Noting that Bernstein was a lifelong liberal social and political activist, Jamie says that MASS further depicts the “multi-pronged breakdown of the spirit hungering for religious faith…a populace searching for a trustworthy government…a leader clinging to the shreds of his own power…an artist searching for inner meaning and outer acceptance.” And all this, she says, came out of the assassination of President Kennedy, whom her parents knew and adored, and were left emotionally shattered.
Six years later when Onassis asked Bernstein to be chairman of the Kennedy Center, he declined in favor of writing a piece for its opening, “and that is how MASS came to be born,” Jamie says. But when it was completed in 1971, she adds, America was far different from 1963, what with Vietnam, the generation gap, and President Richard Nixon.
“This breakdown in the culture, this fall from the grace that my father felt was so much a part of the Kennedy era, is very much what MASS is about--and is very much why President Nixon declined to attend the inauguration of the Kennedy Center,” Jamie says. “He was even advised by the FBI to stay away from the event because there was a ‘secret message,’ disguised in Latin, hidden in the piece for the express purpose of embarrassing the President. The secret message? ‘Dona nobis pacem’-- give us peace--just a line in the standard liturgical text of the mass.”
Then again, Leonard Bernstein had been named in Nixon’s infamous White House Enemies List.
Audiences either loved or hated MASS, with some cities canceling productions because of pressure from an appalled Catholic Church, and some music critics objecting to the mix of symphony orchestra and rock band. But in 2000, Pope John Paul II himself requested a performance of MASS in the Vatican, and today, of course, during the continued celebration of “Leonard Bernstein at 100,“ orchestral rock is commonplace.
Jamie surmises that as “a world-renowned musical star,” composing MASS was Bernstein’s way “of recapturing something real within himself.” He had put so much of himself into it and was therefore hurt by an ambivalent critical reaction, “and yet, the live audiences tended to be tremendously moved.”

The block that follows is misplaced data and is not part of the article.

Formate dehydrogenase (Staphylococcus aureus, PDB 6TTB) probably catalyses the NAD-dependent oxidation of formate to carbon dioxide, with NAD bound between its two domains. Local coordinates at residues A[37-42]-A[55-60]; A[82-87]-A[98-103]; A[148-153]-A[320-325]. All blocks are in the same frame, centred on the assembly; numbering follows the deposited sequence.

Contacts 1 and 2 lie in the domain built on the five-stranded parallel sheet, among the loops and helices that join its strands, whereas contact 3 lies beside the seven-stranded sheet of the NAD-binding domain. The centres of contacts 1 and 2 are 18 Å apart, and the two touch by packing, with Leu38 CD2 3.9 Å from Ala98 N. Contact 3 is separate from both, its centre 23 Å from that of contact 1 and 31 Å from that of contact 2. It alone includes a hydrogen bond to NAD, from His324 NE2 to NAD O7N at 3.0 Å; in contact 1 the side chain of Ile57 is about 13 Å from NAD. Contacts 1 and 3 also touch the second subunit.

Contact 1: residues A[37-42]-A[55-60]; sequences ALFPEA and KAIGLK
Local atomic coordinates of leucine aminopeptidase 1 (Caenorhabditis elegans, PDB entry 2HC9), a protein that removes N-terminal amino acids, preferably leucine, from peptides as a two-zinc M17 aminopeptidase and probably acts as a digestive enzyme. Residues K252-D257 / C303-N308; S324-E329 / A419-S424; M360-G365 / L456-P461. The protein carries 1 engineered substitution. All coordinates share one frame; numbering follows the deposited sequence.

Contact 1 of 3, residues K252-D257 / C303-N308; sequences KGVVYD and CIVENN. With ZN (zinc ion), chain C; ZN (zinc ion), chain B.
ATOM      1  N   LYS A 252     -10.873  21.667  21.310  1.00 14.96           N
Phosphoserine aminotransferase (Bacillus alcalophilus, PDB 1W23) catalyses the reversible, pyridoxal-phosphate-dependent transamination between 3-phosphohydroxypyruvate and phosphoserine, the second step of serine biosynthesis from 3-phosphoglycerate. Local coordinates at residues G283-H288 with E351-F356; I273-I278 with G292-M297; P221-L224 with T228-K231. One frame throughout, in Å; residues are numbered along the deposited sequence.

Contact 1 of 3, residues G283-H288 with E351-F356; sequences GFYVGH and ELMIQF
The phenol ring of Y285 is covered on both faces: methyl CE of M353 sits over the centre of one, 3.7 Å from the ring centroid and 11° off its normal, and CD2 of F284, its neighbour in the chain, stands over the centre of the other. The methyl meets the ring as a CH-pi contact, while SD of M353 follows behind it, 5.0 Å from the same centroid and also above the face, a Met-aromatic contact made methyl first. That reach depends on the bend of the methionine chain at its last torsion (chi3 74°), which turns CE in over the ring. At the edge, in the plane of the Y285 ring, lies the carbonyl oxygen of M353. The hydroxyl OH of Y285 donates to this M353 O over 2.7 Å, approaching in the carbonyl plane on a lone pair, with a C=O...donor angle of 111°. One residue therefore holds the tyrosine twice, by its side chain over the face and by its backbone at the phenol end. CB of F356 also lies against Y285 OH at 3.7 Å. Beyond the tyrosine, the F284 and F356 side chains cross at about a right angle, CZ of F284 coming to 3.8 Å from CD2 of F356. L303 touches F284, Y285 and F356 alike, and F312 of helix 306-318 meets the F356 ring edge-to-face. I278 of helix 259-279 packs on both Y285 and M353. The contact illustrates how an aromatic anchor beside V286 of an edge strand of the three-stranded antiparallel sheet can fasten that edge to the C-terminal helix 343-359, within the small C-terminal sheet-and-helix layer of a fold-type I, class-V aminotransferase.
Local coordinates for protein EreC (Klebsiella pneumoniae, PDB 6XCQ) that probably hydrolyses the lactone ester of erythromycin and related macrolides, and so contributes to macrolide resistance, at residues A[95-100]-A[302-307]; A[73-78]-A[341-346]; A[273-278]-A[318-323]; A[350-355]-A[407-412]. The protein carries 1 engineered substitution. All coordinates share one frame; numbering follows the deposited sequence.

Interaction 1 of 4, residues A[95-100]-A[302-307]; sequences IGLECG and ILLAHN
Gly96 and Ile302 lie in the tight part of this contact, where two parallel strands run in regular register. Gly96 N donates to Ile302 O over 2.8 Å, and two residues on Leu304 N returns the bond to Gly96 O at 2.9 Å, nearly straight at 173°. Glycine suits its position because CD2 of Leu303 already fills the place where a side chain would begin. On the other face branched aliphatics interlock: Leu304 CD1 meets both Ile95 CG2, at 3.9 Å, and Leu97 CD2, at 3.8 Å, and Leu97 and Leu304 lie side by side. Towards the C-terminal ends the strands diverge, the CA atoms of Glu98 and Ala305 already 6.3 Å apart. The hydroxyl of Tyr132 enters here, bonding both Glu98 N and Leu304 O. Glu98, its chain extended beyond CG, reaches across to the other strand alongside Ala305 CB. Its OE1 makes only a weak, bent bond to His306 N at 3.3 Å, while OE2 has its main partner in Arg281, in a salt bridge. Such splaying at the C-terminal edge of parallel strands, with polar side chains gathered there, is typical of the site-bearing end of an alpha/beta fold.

In the years since, she adds, the issues it addressed—“the depiction of a deepening social schism, the rising up of youthful voices in protest, the government’s unabated involvement in military operations overseas, the despair of a citizenry seeing the accomplishments of a past president systematically demolished by the policies of a subsequent one”—make MASS as timely and urgent today.
“Leonard Bernstein worked all his life to make the world a better place,” Jamie concludes. “He never gave up on the goals of brotherhood and world peace that he held so close to his heart.”
And while he wrestled with faith, hope and despair in his compositions, “what moves me the most is that he cannot and will not give up on the possibility of a better world. That’s why MASS ends--had to end--with a kind of rebirth, despite the shattered sacraments littering the stage. With that final, hushed chorale sung by the entire cast, my father is dreaming that better world for us, through his notes.”
Jamie Bernstein’s Famous Father Girl: A Memoir of Growing Up Bernstein was published last year. She has also directed the award-winning documentary Crescendo: The Power of Music.
The Grammy Hall Of Fame was established by the Recording Academy's National Trustees in 1973 to honor recordings of lasting qualitative or historical significance that are at least 25 years old. Inductees are selected annually by a special member committee of eminent and knowledgeable professionals from all branches of the recording arts.